21. 21 I Heard the Voice of a Porkchop - Jim Jackson (2:52)
  22. 22 Shine - Coley Jones (3:01)
  23. 23 The Gypsy - Emmett Miller (3:21)
  24. 24 Kiss Me Candy (2:06)
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Album Credits

Performance Credits
Jim Jackson Guitar, Vocals
Blind Willie McTell Guitar, Vocals
Frank Stokes Guitar, Vocals
Henry Thomas Guitar, Vocals, Reed Pipes
Uncle Dave Macon Banjo, Vocals
Cal Smith Banjo
Gid Tanner Fiddle, Vocals
Sam Harris Guitar
Gus Cannon Banjo, Vocals
Pink Anderson Guitar, Vocals
J.E. Mainer Fiddle
Riley Puckett Guitar, Vocals
Fiddlin' John Carson Fiddle, Vocals
Snuffy Jenkins Banjo
Sam McGee Banjo, Guitar, Vocals
Blind Blake Guitar
Tom Ashley Guitar, Vocals
Chris Bouchillon Vocals
Charlie Burse Guitar, Vocals
David Crockett Guitar, Harmonica
Simmie Dooley Guitar, Vocals
Roy Harvey Guitar
Frank Hutchison Guitar, Harmonica, Vocals
Coley Jones Mandolin, Vocals
Jab Jones Jug
Noah Lewis Harmonica
Earl McDonald Vocals, Jug
Kirk McGee Fiddle, Vocals
Clayton McMichen Fiddle, Vocals
Charlie "Bozo" Nickerson Vocals
Charlie Parker Guitar, Vocals
Charlie Poole Banjo, Vocals
Bayless Rose Guitar
Vol Stevens Mandolin
Marco Washington String Bass
Hosea Woods Guitar, Vocals
Austin Allen Vocals, Tenor Banjo
Gwen Foster Guitar, Harmonica, Vocals
Fate Norris Banjo
Posey Rorer Fiddle
Ben Covington Banjo, Harmonica, Vocals
Claude Grant Guitar, Vocals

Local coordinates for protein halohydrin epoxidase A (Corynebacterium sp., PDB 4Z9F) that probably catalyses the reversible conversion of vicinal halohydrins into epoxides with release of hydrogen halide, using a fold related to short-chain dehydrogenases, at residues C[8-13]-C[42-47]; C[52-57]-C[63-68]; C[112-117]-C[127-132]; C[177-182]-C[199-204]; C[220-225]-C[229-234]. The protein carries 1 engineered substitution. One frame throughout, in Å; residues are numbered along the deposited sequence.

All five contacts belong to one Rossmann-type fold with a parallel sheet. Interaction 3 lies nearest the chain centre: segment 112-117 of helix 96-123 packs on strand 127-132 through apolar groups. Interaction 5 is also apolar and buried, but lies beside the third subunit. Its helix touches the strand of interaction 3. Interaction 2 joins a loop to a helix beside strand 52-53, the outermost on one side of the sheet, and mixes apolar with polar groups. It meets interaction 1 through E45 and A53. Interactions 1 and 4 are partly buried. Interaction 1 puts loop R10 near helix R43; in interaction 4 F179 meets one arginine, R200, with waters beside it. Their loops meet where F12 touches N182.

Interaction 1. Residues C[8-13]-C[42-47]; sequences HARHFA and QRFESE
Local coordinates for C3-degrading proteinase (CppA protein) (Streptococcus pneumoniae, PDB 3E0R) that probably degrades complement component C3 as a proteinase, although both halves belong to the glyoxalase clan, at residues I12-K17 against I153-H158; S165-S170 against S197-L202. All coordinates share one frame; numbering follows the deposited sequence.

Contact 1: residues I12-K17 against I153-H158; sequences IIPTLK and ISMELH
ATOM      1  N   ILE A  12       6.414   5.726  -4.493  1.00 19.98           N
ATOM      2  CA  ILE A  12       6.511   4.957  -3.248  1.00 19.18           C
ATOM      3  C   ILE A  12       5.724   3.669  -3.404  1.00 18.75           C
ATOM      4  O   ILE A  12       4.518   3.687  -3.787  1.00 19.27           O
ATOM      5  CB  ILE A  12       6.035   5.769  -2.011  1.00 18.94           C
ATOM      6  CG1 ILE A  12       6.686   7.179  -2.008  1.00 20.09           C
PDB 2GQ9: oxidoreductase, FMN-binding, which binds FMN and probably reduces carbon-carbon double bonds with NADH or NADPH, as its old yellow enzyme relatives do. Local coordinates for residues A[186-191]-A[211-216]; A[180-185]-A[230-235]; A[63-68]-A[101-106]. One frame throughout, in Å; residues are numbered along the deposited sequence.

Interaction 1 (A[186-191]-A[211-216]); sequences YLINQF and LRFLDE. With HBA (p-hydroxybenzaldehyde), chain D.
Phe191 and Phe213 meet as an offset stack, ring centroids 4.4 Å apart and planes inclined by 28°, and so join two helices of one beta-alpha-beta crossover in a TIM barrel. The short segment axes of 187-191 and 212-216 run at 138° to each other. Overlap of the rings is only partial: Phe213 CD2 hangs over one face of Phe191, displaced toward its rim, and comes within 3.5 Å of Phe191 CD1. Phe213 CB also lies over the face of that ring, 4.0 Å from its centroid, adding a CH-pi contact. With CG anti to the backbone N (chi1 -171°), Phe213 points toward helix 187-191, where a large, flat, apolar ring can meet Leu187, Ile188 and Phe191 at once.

Jack Grant Mandolin, Vocals
Jack Pierce Fiddle, Vocals
Claude Slagle Banjo
Lowe Stokes Fiddle
Doc Walsh Banjo, Vocals
Lee Allen & His Band Guitar, Kazoo
Tommie Bradley Guitar, Vocals
Ralph Miller Piano
Norman Woodlieff Guitar
Mack Woolbright Banjo, Vocals
Prince Albert Hunt's Texas Ramblers Fiddle, Vocals
Earl Johnson & His Dixie Entertainers Fiddle, Vocals
George Morris Guitar, Vocals
Uncle Macon Dave & His Fruit Jar Guzzlers Choir, Chorus
Walter "Kid" Smith Vocals
Walter Cole Vocals
Mazy Todd Fiddle
Blythe Poteet Guitar, Vocals
James Robinson Violin
Lil McClintock Guitar, Vocals
T.M. Brewer Vocals
Odell Smith Fiddle
Uris Bouchillon Guitar
Charley Bouchillon Fiddle
James "Beans Hambone" Albert Guitar, Vocals
Lucien Brown Alto Saxophone
Benny Calvin Mandolin
Gene Cobb Falsetto
Shorty Godwin Guitar, Vocals
Clarence Greene Fiddle
Hezekiah Jenkins Vocals
Sam "Stovepipe No. 1" Jones Vocals
Emmett Miller Vocals
Technical Credits
Bengt Olsson Liner Notes, Author
Richard K. Spottswood Author
Lee Allen & His Band Author
Charles Wolfe Author
Paul Oliver Author
Nick Tosches Author
Marshall Wyatt Producer, Liner Notes, Booklet Design, Song Notes
Chris Frazer Smith Author
Scott E. Moore Photo Courtesy
Rosa Lee Carson Contributor
James A. Hunt Photo Courtesy
Kinney Rorrer Author
Louis Causey Computer Editing
Bobby Gipson Photo Restoration
Sam "Stovepipe No. 1" Jones Contributor
David Lynch Cover Design